Jake Costume From "Jake and the Neverland Pirates"

Halloween has come and gone, but I thought it would be nice to share with you one of my recent projects.  As a mother, I find it fun to create my son's costumes.  There will come a day when he will want to be a ninja or something and he won't want a homemade costume anymore.  So, until that day comes, I will enjoy making his costumes.

When we figured out that our son wanted to be Jake.  I immediately began searching the internet for pictures of Jake to get costume ideas.  I saw a few on Pinterest that included jeans.  Since our son is so young, I figured making this costume easy to wear was our best bet.  Excuse the sippy cup, he wouldn't let go of his water for the picture.

I made him a blue vest with gold trim.  I know, the real Jake has lapels on his vest, but ours doesn't.  I thought it might be too much for him.  Remember, I wanted this costume to be easy for him to wear.

For the vest, I  used one of his t-shirts and folded the sleeves in to create a pattern.  I drew the pattern out on parchment paper, drawing about a half inch larger than the actual shirt.  I also shortened the length of the shirt a little, I didn't want the vest to be as long as a t-shirt.  Then, I folded the parchment pattern in half, matching the armholes together.  Using the other half of the pattern (folded under), I evened out the lines.  I had to do this because I am a terrible tracer.  My hand is unsteady and I struggle with drawing straight lines.

If you are better at it, you could absolutely skip this step.  Unfold the pattern, this will be the back of your vest.  To create a pattern for the front of the vest, place another piece of parchment paper over the pattern you have created for the back portion of the vest.  Trace the shoulder seam, armhole, outside edge and bottom on one half of the back of the vest.  Draw a line up to about halfway the vest, then bring the line over at a slant to meet the top of the shoulder seam.  This will be the front of the vest.  You will cut two of these for the vest.  Use the patterns you've made to cut one back panel and two front panels.  Match the armholes of the back panel to the armholes of each of the front panels (right sides of the fabric should be together).  Sew the shoulder seams together.  Then, sew the sides of the vest together.

Hem the bottom of the vest by folding about a quarter of an inch of fabric under (wrong sides of fabric together).  It is easier to do this if you iron the fabric in place prior to hemming.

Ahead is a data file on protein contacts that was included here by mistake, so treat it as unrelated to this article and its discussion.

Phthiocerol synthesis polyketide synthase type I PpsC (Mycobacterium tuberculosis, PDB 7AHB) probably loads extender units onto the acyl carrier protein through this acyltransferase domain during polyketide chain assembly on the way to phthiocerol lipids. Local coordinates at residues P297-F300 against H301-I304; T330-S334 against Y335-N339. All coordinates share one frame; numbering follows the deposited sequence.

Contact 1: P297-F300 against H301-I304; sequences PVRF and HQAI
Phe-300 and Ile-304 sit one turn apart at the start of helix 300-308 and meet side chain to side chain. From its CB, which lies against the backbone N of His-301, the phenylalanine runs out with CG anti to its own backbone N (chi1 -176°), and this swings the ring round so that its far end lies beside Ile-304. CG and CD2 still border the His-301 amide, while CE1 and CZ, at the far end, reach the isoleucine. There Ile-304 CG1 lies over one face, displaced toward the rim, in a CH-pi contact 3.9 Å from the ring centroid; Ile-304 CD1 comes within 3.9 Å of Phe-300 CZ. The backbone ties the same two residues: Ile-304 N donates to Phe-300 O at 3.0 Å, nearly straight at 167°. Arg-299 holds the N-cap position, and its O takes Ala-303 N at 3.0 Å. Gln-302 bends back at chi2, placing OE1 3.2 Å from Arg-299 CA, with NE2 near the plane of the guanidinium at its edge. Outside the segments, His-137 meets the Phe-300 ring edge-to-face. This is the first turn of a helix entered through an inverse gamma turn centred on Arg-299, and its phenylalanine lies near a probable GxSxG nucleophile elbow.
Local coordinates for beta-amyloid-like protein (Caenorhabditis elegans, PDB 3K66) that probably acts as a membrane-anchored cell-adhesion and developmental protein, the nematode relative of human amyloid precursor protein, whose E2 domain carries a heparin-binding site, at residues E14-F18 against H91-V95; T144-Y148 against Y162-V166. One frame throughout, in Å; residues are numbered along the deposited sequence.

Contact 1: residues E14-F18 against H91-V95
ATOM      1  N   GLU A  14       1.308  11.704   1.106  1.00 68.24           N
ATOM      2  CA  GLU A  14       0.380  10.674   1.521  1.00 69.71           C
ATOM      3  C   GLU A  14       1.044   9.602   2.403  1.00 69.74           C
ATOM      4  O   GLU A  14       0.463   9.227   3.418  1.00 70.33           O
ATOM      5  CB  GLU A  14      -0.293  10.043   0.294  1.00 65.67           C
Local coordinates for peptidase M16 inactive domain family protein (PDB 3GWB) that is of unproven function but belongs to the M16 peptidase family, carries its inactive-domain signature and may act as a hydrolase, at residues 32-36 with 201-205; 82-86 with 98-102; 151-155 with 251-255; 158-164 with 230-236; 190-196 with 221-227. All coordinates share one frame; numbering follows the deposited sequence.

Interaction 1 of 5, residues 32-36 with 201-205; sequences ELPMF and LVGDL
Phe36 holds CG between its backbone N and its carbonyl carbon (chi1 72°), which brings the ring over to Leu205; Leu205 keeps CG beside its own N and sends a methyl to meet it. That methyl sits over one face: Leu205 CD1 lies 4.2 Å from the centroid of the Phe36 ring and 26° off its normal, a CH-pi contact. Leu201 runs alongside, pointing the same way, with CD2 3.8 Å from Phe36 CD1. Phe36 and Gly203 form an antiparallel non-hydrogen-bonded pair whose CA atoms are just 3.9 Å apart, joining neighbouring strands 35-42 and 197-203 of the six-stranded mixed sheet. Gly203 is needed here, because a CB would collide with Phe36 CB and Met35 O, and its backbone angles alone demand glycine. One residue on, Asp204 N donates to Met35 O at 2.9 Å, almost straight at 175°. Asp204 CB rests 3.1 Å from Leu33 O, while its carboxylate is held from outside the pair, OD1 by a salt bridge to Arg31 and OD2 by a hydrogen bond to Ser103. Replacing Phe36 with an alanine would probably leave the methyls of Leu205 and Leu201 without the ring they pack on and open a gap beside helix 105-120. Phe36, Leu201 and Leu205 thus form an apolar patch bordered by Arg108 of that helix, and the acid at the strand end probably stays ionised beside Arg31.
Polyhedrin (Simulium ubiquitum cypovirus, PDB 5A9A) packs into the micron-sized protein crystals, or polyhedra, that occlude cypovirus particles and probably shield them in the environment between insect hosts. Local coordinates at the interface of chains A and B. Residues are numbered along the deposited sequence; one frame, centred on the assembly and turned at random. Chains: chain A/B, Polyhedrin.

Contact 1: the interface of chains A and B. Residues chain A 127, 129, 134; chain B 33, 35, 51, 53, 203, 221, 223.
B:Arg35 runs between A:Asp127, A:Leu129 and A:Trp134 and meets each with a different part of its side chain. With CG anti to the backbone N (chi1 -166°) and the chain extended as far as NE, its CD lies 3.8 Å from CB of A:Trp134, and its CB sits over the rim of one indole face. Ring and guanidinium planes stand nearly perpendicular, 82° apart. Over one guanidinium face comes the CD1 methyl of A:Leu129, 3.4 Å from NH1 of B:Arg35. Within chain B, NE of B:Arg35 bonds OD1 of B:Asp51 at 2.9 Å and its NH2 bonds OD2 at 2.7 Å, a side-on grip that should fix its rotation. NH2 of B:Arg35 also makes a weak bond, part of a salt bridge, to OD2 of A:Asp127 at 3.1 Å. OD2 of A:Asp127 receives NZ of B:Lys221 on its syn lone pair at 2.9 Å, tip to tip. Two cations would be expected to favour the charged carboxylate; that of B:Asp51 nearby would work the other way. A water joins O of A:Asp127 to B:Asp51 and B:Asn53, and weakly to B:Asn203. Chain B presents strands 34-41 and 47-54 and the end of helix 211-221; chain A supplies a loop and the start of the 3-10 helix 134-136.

To add a bit of gold trim to the vest, insert the inside edge of the vest in between the opening of the bias tape.  I folded the edge of the tape in once before sliding it around the vest.

Then, I stitched as close to the end of the bias tape as possible, bring it all the way around the inside edge and neckline of the vest.  My stitching is not quite straight.  I started moving kind of quickly and my stitch got out of hand.  But, hey, this is a kid's costume.  He will most likely wear this once in his life and possibly use it to play later.  I added some gold buttons to the front of the vest.  These were hand sewn, of course.

Our little Jake needed a tattered undershirt as well.  To create this, I used a white t-shirt.  (Like the ones you find in a multi-pack near the underwear section.)

I cut some slits in the sleeves.

Then, I cut a "V" at the neckline.

Using a seam ripper, I poked four small holes, two on each side of the "V".  These holes are for lacing the shirt with some black cord.  I did a simple "X" pattern for the lacing and tied the ends in a knot on the inside of the shirt.  To keep those knots from irritating my son's skin, I applied one piece of clear tape over the knots.  This help them in place and made the costume more comfortable for him.

To simulate a belt, I took a piece of black fabric and folded it in half.  I hemmed the edges of the fabric, all the way around.  Then, at the fold, I stitched only the portion of the fold nearest the shirt to the front bottom of the shirt.  Doing this kept us from having to have another piece to fool with around his waist.  He's working on potty training, so we didn't want to have anything that would have created another obstacle for him in going to the bathroom.

He wore a red bandana tied around his head and brown boots over his jeans to complete the look.  I also made him a pouch for his gold, but he refused to carry it or even allow me to tie it to his belt loop.  He also had a sword, but we didn't let him bring it to school.  He only had it at home for his real Trick-or-Treating experience.

If you are not good with a sewing machine, you can always use iron-on hemming tape to create this look.  Costumes don't have to cost a fortune.


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